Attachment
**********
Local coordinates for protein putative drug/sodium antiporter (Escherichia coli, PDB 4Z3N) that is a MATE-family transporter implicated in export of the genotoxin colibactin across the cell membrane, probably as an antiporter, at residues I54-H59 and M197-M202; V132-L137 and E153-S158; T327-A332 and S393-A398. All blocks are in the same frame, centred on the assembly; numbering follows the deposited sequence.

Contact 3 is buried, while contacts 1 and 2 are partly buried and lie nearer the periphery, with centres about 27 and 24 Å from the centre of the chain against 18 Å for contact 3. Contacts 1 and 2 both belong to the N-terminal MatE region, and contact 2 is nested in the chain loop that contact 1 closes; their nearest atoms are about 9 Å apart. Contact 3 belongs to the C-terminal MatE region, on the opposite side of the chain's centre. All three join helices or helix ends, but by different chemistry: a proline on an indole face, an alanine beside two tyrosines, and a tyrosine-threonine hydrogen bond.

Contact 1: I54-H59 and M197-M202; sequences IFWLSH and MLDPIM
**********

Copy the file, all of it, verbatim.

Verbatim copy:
Local coordinates for protein putative drug/sodium antiporter (Escherichia coli, PDB 4Z3N) that is a MATE-family transporter implicated in export of the genotoxin colibactin across the cell membrane, probably as an antiporter, at residues I54-H59 and M197-M202; V132-L137 and E153-S158; T327-A332 and S393-A398. All blocks are in the same frame, centred on the assembly; numbering follows the deposited sequence.

Contact 3 is buried, while contacts 1 and 2 are partly buried and lie nearer the periphery, with centres about 27 and 24 Å from the centre of the chain against 18 Å for contact 3. Contacts 1 and 2 both belong to the N-terminal MatE region, and contact 2 is nested in the chain loop that contact 1 closes; their nearest atoms are about 9 Å apart. Contact 3 belongs to the C-terminal MatE region, on the opposite side of the chain's centre. All three join helices or helix ends, but by different chemistry: a proline on an indole face, an alanine beside two tyrosines, and a tyrosine-threonine hydrogen bond.

Contact 1: I54-H59 and M197-M202; sequences IFWLSH and MLDPIM